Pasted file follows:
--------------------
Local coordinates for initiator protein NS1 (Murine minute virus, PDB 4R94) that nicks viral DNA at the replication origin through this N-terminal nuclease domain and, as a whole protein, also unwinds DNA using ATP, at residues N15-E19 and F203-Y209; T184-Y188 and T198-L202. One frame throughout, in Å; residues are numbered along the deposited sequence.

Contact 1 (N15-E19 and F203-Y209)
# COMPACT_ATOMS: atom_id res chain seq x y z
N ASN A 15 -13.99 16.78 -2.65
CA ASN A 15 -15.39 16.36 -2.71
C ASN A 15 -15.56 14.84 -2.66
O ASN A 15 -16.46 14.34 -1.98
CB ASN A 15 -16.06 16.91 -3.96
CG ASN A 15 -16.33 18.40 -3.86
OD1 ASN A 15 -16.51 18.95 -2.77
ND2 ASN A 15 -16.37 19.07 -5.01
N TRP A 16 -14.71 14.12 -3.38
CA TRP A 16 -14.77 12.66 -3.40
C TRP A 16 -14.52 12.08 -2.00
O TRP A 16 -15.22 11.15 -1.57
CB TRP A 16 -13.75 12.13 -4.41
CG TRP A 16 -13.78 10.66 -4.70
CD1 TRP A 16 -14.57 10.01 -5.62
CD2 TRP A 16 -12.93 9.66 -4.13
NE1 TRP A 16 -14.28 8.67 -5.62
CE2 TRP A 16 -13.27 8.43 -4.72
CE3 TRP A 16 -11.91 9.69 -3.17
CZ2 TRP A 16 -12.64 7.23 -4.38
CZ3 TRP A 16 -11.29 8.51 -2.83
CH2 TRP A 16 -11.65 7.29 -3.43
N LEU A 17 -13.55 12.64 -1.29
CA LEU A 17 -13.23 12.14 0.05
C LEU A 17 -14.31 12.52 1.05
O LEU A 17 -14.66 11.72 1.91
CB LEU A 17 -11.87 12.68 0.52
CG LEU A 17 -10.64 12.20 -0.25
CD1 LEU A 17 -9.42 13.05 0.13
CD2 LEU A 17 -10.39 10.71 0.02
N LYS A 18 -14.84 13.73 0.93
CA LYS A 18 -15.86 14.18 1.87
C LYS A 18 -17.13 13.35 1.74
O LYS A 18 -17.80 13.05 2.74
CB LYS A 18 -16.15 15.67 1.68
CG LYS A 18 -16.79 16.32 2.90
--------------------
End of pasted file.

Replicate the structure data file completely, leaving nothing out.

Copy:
Local coordinates for initiator protein NS1 (Murine minute virus, PDB 4R94) that nicks viral DNA at the replication origin through this N-terminal nuclease domain and, as a whole protein, also unwinds DNA using ATP, at residues N15-E19 and F203-Y209; T184-Y188 and T198-L202. One frame throughout, in Å; residues are numbered along the deposited sequence.

Contact 1 (N15-E19 and F203-Y209)
# COMPACT_ATOMS: atom_id res chain seq x y z
N ASN A 15 -13.99 16.78 -2.65
CA ASN A 15 -15.39 16.36 -2.71
C ASN A 15 -15.56 14.84 -2.66
O ASN A 15 -16.46 14.34 -1.98
CB ASN A 15 -16.06 16.91 -3.96
CG ASN A 15 -16.33 18.40 -3.86
OD1 ASN A 15 -16.51 18.95 -2.77
ND2 ASN A 15 -16.37 19.07 -5.01
N TRP A 16 -14.71 14.12 -3.38
CA TRP A 16 -14.77 12.66 -3.40
C TRP A 16 -14.52 12.08 -2.00
O TRP A 16 -15.22 11.15 -1.57
CB TRP A 16 -13.75 12.13 -4.41
CG TRP A 16 -13.78 10.66 -4.70
CD1 TRP A 16 -14.57 10.01 -5.62
CD2 TRP A 16 -12.93 9.66 -4.13
NE1 TRP A 16 -14.28 8.67 -5.62
CE2 TRP A 16 -13.27 8.43 -4.72
CE3 TRP A 16 -11.91 9.69 -3.17
CZ2 TRP A 16 -12.64 7.23 -4.38
CZ3 TRP A 16 -11.29 8.51 -2.83
CH2 TRP A 16 -11.65 7.29 -3.43
N LEU A 17 -13.55 12.64 -1.29
CA LEU A 17 -13.23 12.14 0.05
C LEU A 17 -14.31 12.52 1.05
O LEU A 17 -14.66 11.72 1.91
CB LEU A 17 -11.87 12.68 0.52
CG LEU A 17 -10.64 12.20 -0.25
CD1 LEU A 17 -9.42 13.05 0.13
CD2 LEU A 17 -10.39 10.71 0.02
N LYS A 18 -14.84 13.73 0.93
CA LYS A 18 -15.86 14.18 1.87
C LYS A 18 -17.13 13.35 1.74
O LYS A 18 -17.80 13.05 2.74
CB LYS A 18 -16.15 15.67 1.68
CG LYS A 18 -16.79 16.32 2.90